First of all, I should tell you that this little area of the home took me three solid days to declutter, clean and organize, which was surprising, considering how little I use my kitchen. During that time, we had to eat out, because the kitchen was a dismantled mess. Since this was an intensive area to declutter, this will be a somewhat longer post. So settle in…here we go…
I decided to tackle the pantry first. I have a large pantry, and it’s just me and my husband, so this area collects a lot more junk than just junk food. I pulled out the non-food items first, which included all my seasonal tablecloths, holiday dishes, good china, cake stands, cake decorating supplies, candy making supplies, popcorn popper, cookbooks and more.
Once I decided what to keep, what to toss and what to sell, I then moved on to the food items. I tossed anything that was past its expiration date. (There is a handy website here that will help you determine the shelf life of various items.) I felt bad throwing all that food away. If I had known those food items were in there, I would have used them, but the pantry was such a jumbled mess, I couldn’t see half of what I had. Lesson learned.
Then I decided what each shelf should hold. The left-hand side of the pantry would be for non-food items. The middle and right-hand side of the pantry would be for food items. I put things that I use less-often, like seasonal items, on the higher shelves and things I use frequently on the middle shelves, so I would have easier access to them. One shelf was for all my baking supplies, another for all my candy making supplies, etc. By the time I was done, it was a calm, logical, organized thing of beauty.
Next it was on to all the cabinets. Peter Walsh has some great tips and tricks to figure out what you really use and what you never touch, so that you know what to get rid of. I put all the weird kitchen gadgets and cooking utensils in the “sell” box, along with the pizza stone (never used), the fry cooker (unhealthy) and an assortment of coffee mugs (we don’t even drink coffee). Where do all these mugs come from? I only kept about a third of them, which are our favorites and the ones we use all the time. I organized all my special cake pans into one area, and went through my cookie cutters and only kept the ones I liked and used. When it came to the Tupperware, again, I only kept the useful pieces. The rest of them went into the “sell” box and I re-purposed a couple of them to be containers for smaller items in the laundry room, and for some of my cake decorating tools, etc.
The end was near! Now all that was left were the miscellaneous areas. I got rid of a bunch of knickknacks and clutter on the counters, including the TV, which we never watched anymore. This freed up so much counter space, I felt like I’d gotten a new kitchen! I got rid of the junk drawer, which is something Walsh also recommends, since it’s just a catch-all for junk you don’t know what to do with. I threw away most of what was in that drawer. I like tea, and had acquired a collection of teapots (some of them decorative) and tea cups which were displayed on top of my refrigerator. I forced myself to make hard choices, and only kept the ones that were functional, that I liked and used. Walsh believes that visual clutter causes mental clutter, and I wholeheartedly agree. He uses this reasoning to get rid of all magnets, pictures, drawings and other assorted nonsense that gets attached to the outside of your refrigerator. Well, I downsized as many of the magnets as I could, but I just couldn’t bear to get rid of everything. I’m always putting up new pictures of my friends and their kids, and the drawings they make for me. And every single time I go into the kitchen, I look at it all, and it makes me smile. So that was one concession I made.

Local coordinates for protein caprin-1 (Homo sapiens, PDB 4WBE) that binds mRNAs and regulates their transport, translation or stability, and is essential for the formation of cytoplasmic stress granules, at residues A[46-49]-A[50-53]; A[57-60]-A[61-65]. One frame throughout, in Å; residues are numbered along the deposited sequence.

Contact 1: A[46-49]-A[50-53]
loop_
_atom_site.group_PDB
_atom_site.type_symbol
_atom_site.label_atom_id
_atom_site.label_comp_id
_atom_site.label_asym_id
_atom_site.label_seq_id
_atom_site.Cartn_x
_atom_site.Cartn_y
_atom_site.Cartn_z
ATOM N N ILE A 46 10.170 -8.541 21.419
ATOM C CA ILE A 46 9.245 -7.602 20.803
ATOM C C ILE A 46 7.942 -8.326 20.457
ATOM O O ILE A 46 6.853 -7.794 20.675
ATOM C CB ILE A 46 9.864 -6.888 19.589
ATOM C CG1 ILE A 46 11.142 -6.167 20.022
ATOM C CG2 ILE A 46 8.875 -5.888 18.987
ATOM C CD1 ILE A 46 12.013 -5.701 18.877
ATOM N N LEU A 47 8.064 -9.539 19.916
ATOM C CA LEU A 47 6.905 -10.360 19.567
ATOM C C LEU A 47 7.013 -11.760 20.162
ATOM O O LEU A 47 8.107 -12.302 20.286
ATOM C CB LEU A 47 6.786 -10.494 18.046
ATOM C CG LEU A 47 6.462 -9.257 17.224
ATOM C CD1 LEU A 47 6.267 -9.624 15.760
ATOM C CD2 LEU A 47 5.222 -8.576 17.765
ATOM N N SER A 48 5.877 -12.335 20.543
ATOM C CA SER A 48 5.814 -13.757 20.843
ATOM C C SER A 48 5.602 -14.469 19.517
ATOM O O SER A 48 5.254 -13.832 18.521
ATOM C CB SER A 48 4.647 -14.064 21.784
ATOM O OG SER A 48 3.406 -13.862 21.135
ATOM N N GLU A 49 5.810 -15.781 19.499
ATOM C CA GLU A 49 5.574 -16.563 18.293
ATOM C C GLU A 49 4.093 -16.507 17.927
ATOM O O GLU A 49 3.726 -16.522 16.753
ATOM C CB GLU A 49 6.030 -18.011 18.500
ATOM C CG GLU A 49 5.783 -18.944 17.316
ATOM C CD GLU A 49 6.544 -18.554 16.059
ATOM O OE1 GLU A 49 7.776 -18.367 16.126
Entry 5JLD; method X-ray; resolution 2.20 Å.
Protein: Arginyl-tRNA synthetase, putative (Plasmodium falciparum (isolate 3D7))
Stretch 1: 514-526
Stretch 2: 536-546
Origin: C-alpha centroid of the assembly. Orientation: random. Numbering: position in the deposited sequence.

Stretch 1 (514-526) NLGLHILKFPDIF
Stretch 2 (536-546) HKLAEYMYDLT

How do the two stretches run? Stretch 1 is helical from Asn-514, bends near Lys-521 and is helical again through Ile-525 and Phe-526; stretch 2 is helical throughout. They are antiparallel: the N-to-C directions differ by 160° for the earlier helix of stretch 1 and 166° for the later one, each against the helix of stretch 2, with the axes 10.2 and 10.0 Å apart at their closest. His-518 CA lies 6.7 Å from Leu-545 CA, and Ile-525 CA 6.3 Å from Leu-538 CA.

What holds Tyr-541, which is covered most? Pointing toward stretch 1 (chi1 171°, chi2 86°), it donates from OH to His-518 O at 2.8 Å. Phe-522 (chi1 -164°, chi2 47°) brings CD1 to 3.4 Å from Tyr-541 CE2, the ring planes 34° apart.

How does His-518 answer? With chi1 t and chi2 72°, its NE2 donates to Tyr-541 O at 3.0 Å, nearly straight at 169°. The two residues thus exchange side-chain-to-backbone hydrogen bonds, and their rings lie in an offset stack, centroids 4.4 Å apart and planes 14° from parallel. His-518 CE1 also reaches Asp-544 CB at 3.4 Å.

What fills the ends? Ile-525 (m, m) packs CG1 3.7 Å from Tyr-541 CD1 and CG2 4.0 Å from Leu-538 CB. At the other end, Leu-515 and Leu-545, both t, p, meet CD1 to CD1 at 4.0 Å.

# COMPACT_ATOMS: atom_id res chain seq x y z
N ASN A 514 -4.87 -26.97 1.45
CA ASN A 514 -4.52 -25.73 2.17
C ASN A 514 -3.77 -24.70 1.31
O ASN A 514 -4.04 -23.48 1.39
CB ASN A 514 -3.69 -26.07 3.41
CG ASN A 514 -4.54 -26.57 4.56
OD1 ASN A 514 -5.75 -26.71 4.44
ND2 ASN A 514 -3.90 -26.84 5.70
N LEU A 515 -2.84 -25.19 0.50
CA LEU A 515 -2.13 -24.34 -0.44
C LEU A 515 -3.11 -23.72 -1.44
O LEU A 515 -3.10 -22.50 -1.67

The final step was to do some serious spring cleaning on the kitchen from top to bottom. I cleaned all surfaces, cleaned the inside of the refrigerator, and even conditioned my cabinets. When I first started decluttering the kitchen I was worried that I was going to have to get some organizational bins or shelf dividers. Surprisingly, no extra organizational items were needed really. I would like to make some little tiered stair steps for my spices, so you can see everything, and I would like to get a three-ring binder to put all my recipes in, but that’s about it. I did buy a couple of glass baking dishes to replace the cheap rusted tin ones that I threw away. I also bought a white board/message center type thing to hang by the phone, to help get rid of the paper clutter and mail that was always junking up the counter space. Now I sort mail over the trash can, deal with it immediately, and only tack up important things onto the board.
As I’ve admitted in a previous post, I am not the best cook. The only thing I know how to make is reservations. But I’ve been trying to work on that since that first post, and over the last year, I think I’ve made some good progress. I still don’t enjoy cooking, but at least it’s a lot easier now. I had no idea how much of an impact a clutter-free, organized kitchen would have on my prep time. Even cake decorating (something I do enjoy) was so much easier and quicker, since I could just pull out my tools and get to work. Hopefully, now that the prepping and logistics of cooking is easier, it will propel me to continue in my goal to cook at home, and make more healthy meals. Who knew that decluttering could be so life changing? Up next… the living room and linen closet. Everything in its place, and a place for everything!